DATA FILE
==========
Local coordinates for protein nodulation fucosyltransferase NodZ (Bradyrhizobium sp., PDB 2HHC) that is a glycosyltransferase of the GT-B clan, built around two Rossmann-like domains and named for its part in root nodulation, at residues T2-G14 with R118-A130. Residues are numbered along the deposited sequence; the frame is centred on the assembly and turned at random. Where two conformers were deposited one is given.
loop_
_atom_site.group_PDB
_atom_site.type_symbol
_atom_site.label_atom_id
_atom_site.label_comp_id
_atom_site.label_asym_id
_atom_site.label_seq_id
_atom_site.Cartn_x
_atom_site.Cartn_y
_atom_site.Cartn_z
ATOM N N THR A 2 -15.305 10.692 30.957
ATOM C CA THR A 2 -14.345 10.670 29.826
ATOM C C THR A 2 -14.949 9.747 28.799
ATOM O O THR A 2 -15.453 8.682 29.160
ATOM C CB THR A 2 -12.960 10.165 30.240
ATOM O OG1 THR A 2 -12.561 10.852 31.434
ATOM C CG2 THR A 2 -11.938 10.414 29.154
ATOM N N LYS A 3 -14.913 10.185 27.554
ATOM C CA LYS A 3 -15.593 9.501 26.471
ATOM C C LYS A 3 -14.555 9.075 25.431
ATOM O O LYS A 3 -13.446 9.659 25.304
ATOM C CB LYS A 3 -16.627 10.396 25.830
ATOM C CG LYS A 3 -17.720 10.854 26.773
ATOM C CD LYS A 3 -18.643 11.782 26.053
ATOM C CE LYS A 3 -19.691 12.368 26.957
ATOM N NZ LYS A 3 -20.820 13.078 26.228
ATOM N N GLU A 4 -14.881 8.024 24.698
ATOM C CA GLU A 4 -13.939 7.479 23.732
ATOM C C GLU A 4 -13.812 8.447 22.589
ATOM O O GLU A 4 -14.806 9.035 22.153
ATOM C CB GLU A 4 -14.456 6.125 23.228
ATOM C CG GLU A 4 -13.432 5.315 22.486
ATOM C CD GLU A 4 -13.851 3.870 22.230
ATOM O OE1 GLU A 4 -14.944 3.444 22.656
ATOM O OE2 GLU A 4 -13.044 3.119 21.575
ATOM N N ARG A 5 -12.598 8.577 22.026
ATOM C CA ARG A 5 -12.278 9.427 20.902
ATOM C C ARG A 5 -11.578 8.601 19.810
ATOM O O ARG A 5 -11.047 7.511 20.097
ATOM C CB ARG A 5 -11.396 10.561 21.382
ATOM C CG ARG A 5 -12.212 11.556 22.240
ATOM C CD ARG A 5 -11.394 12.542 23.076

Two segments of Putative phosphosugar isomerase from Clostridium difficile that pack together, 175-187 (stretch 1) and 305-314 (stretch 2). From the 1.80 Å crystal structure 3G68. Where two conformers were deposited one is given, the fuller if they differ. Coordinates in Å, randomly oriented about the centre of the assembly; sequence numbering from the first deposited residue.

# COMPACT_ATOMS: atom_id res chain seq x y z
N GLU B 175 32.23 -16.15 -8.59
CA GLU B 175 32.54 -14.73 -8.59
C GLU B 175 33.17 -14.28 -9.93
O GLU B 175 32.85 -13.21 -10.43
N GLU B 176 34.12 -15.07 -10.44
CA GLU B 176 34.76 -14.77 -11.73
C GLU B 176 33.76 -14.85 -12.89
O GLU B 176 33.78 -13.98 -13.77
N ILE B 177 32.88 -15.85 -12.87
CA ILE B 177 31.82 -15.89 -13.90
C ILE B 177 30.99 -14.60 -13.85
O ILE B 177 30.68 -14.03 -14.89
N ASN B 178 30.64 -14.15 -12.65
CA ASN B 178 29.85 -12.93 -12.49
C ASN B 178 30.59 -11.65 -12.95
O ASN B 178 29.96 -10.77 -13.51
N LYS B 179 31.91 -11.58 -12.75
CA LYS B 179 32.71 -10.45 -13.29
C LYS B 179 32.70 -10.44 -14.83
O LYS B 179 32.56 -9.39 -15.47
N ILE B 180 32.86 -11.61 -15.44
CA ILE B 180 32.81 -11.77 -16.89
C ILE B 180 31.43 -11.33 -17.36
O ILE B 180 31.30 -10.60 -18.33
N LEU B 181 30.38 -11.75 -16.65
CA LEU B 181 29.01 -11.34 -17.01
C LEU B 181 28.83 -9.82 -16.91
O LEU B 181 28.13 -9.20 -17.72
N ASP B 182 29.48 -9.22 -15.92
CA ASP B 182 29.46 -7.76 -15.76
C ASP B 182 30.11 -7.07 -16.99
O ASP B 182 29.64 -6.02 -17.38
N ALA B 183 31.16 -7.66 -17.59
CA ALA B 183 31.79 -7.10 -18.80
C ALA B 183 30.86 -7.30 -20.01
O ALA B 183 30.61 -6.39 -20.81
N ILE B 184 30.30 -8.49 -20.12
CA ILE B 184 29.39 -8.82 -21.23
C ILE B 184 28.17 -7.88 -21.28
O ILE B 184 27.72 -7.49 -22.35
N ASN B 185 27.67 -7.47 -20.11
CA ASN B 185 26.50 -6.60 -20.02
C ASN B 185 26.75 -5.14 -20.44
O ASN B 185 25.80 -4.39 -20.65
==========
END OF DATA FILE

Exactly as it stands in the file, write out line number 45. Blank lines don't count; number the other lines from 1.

# COMPACT_ATOMS: atom_id res chain seq x y z